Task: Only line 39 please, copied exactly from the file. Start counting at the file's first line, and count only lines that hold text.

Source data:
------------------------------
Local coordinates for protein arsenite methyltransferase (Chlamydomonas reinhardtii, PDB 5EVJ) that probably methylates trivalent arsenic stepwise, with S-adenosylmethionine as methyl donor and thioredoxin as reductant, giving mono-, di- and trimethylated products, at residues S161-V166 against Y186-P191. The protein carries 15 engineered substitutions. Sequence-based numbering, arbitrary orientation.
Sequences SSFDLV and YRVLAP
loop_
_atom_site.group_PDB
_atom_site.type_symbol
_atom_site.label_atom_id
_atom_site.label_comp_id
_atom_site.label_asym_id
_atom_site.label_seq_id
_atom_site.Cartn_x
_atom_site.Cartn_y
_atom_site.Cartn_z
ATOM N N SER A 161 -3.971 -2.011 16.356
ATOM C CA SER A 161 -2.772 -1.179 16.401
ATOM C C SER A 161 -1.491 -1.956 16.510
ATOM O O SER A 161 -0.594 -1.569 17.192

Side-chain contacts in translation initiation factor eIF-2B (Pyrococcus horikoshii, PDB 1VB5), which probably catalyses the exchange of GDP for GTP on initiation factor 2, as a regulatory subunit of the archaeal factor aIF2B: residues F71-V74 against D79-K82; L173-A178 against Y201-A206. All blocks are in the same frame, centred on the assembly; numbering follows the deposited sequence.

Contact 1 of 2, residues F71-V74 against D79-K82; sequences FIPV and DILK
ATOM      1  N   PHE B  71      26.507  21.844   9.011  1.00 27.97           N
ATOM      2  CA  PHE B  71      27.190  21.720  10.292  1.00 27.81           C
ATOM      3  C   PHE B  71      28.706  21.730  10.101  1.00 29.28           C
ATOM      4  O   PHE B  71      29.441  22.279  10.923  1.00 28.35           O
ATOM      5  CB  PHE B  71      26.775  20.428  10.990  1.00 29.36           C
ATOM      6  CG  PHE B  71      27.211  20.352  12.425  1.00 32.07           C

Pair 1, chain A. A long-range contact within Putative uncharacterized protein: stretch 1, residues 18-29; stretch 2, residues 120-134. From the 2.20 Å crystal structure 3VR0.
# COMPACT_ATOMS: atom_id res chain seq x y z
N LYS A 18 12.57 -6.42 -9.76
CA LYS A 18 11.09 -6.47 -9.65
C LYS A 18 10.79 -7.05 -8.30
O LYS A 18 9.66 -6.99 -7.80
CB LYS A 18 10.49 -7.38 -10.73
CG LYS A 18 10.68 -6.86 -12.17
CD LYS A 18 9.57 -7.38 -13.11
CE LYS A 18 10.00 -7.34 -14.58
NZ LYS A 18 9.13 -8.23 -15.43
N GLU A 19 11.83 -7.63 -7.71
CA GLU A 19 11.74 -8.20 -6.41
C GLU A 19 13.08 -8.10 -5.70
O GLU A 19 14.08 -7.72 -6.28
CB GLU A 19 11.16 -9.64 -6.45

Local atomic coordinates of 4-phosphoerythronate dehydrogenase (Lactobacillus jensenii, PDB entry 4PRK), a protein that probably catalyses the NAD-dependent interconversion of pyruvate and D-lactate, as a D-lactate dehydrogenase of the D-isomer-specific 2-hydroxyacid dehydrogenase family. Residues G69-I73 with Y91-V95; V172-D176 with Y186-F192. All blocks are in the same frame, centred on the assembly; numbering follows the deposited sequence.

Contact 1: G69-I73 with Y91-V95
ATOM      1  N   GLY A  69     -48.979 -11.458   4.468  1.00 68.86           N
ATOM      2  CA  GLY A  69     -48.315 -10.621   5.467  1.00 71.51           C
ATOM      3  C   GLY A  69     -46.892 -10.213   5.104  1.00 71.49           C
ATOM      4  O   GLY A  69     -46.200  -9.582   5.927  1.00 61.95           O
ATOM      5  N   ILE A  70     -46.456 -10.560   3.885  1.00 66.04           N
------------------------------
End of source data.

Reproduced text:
O GLU A 19 14.08 -7.72 -6.28